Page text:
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The Racquette. (Potsdam, N.Y.) 1927-current, March 03, 1977, Image 11

Image and text provided by Northern NY Library Network

Persistent link: http://nyshistoricnewspapers.org/lccn/np00010012/1977-03-03/ed-1/seq-11/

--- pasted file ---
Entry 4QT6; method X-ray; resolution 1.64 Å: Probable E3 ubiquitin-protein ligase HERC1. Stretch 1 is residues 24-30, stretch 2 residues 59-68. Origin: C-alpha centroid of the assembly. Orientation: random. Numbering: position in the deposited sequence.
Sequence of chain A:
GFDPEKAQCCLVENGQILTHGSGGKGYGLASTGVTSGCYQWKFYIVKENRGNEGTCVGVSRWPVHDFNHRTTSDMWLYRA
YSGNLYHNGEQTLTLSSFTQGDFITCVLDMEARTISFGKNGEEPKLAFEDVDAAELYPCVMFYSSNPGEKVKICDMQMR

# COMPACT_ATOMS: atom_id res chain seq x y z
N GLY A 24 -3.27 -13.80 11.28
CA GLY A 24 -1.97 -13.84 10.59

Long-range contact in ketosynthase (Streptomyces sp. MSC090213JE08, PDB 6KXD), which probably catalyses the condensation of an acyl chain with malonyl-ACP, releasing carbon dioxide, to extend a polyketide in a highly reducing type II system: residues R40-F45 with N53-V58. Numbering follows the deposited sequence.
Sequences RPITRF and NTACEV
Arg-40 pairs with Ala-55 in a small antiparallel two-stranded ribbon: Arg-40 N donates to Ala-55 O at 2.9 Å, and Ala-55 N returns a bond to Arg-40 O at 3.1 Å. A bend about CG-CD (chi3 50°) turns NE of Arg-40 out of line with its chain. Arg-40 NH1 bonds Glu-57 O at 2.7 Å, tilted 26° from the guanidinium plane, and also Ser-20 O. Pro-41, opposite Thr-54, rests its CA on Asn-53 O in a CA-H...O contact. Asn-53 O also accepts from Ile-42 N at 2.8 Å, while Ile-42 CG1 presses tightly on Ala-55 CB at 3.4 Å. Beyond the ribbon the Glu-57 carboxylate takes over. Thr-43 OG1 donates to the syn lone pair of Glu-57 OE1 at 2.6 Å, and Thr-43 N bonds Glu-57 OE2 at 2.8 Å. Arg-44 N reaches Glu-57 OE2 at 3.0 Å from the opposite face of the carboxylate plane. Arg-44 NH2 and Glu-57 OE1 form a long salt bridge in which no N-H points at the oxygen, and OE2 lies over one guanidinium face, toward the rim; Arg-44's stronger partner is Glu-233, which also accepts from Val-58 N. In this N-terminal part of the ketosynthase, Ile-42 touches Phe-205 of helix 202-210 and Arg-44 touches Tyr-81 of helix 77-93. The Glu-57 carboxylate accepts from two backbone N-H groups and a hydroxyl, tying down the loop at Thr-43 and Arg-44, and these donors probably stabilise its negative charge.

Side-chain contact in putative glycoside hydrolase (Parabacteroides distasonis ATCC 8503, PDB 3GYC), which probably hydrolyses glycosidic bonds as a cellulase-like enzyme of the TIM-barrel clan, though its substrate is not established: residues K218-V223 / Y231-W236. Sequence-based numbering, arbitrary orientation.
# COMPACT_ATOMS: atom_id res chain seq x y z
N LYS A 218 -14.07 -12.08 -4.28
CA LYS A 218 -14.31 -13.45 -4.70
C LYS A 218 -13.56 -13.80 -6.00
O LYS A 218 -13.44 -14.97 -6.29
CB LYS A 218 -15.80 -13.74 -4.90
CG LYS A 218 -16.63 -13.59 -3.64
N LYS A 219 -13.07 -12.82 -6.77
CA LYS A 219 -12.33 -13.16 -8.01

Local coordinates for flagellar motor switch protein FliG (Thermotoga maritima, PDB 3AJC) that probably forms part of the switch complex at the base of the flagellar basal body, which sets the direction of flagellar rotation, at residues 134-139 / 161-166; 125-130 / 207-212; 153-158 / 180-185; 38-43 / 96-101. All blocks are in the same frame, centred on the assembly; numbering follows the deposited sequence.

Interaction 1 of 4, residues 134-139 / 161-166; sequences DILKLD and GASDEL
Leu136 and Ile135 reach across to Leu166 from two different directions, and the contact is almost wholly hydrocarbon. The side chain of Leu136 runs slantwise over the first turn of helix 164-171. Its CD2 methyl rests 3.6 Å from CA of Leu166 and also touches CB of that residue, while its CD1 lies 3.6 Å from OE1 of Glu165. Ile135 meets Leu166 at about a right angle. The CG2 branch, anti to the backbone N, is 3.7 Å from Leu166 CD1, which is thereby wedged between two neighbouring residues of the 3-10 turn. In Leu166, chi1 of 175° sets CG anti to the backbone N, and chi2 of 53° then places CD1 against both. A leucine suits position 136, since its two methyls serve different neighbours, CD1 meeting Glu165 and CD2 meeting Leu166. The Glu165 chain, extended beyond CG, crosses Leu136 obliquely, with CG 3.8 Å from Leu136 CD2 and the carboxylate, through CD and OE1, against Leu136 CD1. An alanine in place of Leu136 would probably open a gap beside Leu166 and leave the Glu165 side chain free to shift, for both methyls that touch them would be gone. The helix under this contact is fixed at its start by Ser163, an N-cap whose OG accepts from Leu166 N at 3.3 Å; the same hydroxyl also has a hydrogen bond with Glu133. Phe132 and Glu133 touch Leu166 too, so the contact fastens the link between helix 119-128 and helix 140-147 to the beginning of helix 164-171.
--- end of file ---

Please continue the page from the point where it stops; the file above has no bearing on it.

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y ns, ere ire) March. 3,1977/Diversions/page 3 the to nn- en, hat test vo- lses lar- tter ! tO :em \A ture t of heir tof Responses from the 'ignorant'Potsdam audience To the Editor: This letter is written in response to the recent in- terview of the Blue Oyster Cult concert. 1 would like to give a differing point of view. As compared to the three previous concerts this year, the Blue Oyster Cult concert was somewhat of a disaster. There were good parts, but only the ignorant could have con- . sidered it \great\ as the review pointed out. Where I • disagree with the review is, why it wasn't. First of all, there was the waiting. A long wait be- fore a concert is one thing, but lateness is quite ano- ther. At this concert we had to wait 35 to 45 minutes just for the warm-up band, and once they started, you just wished they would go away. I have heard some awful warm-up bands, but the Dictators really took the cake. We were next treated to an even longer wait, this one being for over an hour. The long waits were made more enjoyable by the fact that most of us were either sitting or standing very close to one another. Entertainment during the breaks was provided, in part, by the numerous CUB security people milling about in their yellow T-shirts, pretending that there was no smoking, but nevertheless trying to look like they were doing something important. They did get their big chance, but flubbed it when a small group of spectators tried to sit on top of the folded bleachers where they weren't supposed to. When four \burly\ CUB security agents were unable to remove even one spectator from his position, reinforcements were call- ed from another direction. A brief scuffle broke out on top of the bleechers and eventually one person was thrown \bodily\ off. It was rather a spectacle I must say and, as it turned out, the highlight of the evening. Things got so boring after a while, that there ' was nothing better to do than watch a frisbee being tossed around for what seemed like forever. Finally the lights went out, there was a brilliant flash of light on stage, a roar from the crowd, and then, nothing. The concert was not to begin for ano- ther 5 to 10 grueling and embarassing minutes for both the band and the audience. Blue Oyster Cult had about three times the equipment necessary and were apparently having trouble getting enough power to drive their amps. An entry like that on top of what we had already put up with, did not leave the crowd in the best of moods. The band limped along for another 20 min- utes or so, trying to put their act together and get some kind of response from a disgruntled audience. Things did pick up when the light show began. Osci- lating green lazer beams, flashing across the smoke-fil- led gymnasium was somewhat impressive to those who had never seen anything like it before, but dis- appointing to those who had. There were some ex- cellent solo performances by various band members but by this time the volume of sound was so great that one's head was throbbing in pain. Rather than . damage my senses any further, I escaped before the encore. It was suggested that the Potsdam audience might have been either stupid or inhibited for not jumping to their feet and clapping along with every song. Considering the situation, this was obviously not the case. I too, have been to Madison Square Gar- den and fail to see how a concert there can be com- pared to one in the Clarkson Alumni Gym. There was hardly room to boogie to one's heart's content. Clap- ping and yelling along with a song is something a group like The Bay City Rollers have teenie-boppers do to cover-up a lack of talent. As Billy Joel pointed , out, a crowd of clapping or singing non-musicians does not keep very good rythmn. I think everyone would have been happier had the bleechers been used Those who simply wanted to watch couldhave sat down. Those who wanted to get more involved could have stood on the floor. The Potsdam audience was easily captivated by Billy Joel who even turned some heckling to his own advantage. Harry Chapin was warmly and enthusiasti- cally received; having started on time and having per- formed almost non-stop for three hours. J. Geils didn't do badly either, but tnen, nearly everyone was stoned. It is the band's job to adapt itself to a parti- cular audience and get them involved, not the other way around. Robert Kaulfuss 3-8 Main Street Apartments ,v Blue^Ovster Cult, whose concert sparked much controversy 'Big Brother' at cult concert To the Editor: In defense of the ignorant Potsdam audience at the Blue Oyster Cult concert. I agree, we had all the elements for a great show. I for one would truely have been able to enjoy it had it not been for the at- mosphere at the CCT gymnasium. How can one enjoy a concert with \big brother\ prowling the high walls around you with spotlights? Any sign of a lit match and suddenly you and those all around ycu are bathed in a stabbing beam. Grant- ed, rules are rules, but can't there be a less obnoxious way to enforce them? Not only the criminal with the match is interupted from enjoying the concert, every- body in the vicinity is also. Why were some rules so rigidly enforced and others not? I refer to those concert guards slurping Molson's Beer from glass containers. What an oppres- sed atmosphere that's the last time I bother to go to a CCT concert. T. Baxter Watch for upcoming plays Preparation has begun for the annual Festival of One-Act Plays, produced and presented each Spring by the Drama Area of Potsdam State's Fine Arts Department. This year's festival consists of twelve plays, all student-directed. The Festival is scheduled to open, and run through, the week of March 7-12. The admission prices to each evening of One-Acts are as follows: S.G.A. members-$.50, General --$1.00, $1.50 for the purchase of any two (2) Gen- eral Admission tickets, and a special group rate of $.50 for groups of ten or more. (Photo by J.J. Gavin) Drama